Funding may not solve every challenge in public education, but it certainly can make a difference in ensuring that a quality education for every child can be provided. As I’ve previously highlighted, smart allocation of public dollars can ensure that regardless of where they live in the state, every child receives a quality education, and in so doing an opportunity for them and in turn the economy to do well in the future.

Here are six trends that highlight the impact of state-level budget decisions on public education in North Carolina.

  1. Total state funding for public schools remains below pre-recession level

State funding for public schools has not yet reached its peak level for FY 2008 prior to the Great Recession. For FY 2015, total state funding for public education was $8.04 billion compared to $8.6 billion for FY 2008 when adjusted for inflation. This decline in state funding equates to $578 million in less funding for public schools.

Total Pub Ed Spending

Note: For this blog post, state funding for teacher pay increases are included in total spending for public education. BTC normally backs this particular funding out of the public education budget, as it has historically been included in the Reserves section of the state budget. Accordingly, figures in this blog post may differ from BTC’s other analyses of the state budget.

Read More

News

Common Core picMembers of a panel tasked with reviewing and possibly replacing the controversial Common Core academic standards convened Monday to unveil their draft recommendations on how to restructure math and English language arts academic goals for grades K-12 in North Carolina.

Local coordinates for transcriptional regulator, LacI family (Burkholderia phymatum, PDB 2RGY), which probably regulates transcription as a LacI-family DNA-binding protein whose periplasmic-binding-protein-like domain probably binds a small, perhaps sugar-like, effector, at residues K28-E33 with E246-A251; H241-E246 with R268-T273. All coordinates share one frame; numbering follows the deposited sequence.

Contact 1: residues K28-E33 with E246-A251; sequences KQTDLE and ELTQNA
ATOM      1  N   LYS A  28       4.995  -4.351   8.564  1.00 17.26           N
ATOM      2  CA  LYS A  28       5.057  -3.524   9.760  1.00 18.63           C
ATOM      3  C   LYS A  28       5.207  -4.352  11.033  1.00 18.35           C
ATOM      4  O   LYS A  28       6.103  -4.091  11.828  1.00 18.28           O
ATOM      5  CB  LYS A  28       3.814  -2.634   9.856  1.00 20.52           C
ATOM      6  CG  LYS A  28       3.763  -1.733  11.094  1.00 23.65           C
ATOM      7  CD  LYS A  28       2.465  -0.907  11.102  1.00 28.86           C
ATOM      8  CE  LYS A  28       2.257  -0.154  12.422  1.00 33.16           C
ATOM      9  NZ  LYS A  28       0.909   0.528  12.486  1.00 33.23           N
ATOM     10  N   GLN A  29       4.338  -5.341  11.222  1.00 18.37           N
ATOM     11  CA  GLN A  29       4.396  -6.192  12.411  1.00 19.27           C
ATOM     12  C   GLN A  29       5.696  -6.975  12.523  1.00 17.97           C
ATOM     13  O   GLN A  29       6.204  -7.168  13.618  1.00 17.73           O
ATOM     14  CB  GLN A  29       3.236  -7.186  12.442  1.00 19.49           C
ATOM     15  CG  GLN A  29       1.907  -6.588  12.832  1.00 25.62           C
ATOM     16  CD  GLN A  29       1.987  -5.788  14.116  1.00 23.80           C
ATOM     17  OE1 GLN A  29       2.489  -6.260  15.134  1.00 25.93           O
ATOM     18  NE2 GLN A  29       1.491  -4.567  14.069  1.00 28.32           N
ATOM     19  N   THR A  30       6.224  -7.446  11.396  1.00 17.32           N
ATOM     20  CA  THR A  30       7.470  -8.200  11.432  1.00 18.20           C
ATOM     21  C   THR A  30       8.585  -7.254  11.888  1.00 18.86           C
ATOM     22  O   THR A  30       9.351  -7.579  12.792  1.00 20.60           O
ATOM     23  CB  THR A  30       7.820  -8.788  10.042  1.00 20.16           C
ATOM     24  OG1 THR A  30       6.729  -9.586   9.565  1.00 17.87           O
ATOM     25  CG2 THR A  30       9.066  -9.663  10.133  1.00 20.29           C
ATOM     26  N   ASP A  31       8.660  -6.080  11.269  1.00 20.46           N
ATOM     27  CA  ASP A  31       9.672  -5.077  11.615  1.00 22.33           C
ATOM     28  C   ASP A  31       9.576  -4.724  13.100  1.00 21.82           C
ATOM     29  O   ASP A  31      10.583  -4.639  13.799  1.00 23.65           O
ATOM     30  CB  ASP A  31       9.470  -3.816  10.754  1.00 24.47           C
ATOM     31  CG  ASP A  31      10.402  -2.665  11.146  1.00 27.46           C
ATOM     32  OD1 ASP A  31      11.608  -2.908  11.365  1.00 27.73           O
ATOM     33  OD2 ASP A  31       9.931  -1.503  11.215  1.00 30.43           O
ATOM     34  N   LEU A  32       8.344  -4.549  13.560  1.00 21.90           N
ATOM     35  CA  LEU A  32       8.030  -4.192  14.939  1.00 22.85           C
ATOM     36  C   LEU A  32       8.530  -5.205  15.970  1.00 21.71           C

I couldn’t be there yesterday, but several media outlets covered the meeting.

From the News & Observer:

The Academic Standards Review Commission met Monday to discuss draft recommendations for changes to Common Core, national standards for English and math that cover kindergarten through 12th grade. The proposals call for a restructuring of high school math, adopting Minnesota standards for kindergarten through 8th grade math, a streamlining of English goals, and making more opportunities for students to write.

The state adopted Common Core in 2010. It is not a curriculum, but a set of detailed goals students should achieve by the end of each grade. Schools are entering their fourth year using the standards, but the goals continue to be a target of criticism. The commission, a group of political appointees, was charged with reviewing the standards and sending their recommendations for changes to the legislature and the State Board of Education by the end of the year.

The N&O’s Bonner reported that those reviewing the Common Core math standards recommended going back to teaching Algebra I, Geometry and Algebra II separately, rather than in an integrated fashion over three years as Common Core suggests.

Reviewers looking at the English language arts standards focused on areas that were developmentally inappropriate and came down on the Common Core for moving too far away from writing instruction.

“I think we can generally agree that writing is falling to the wayside,” said high school English teacher and commission member Katie Lemons. Read More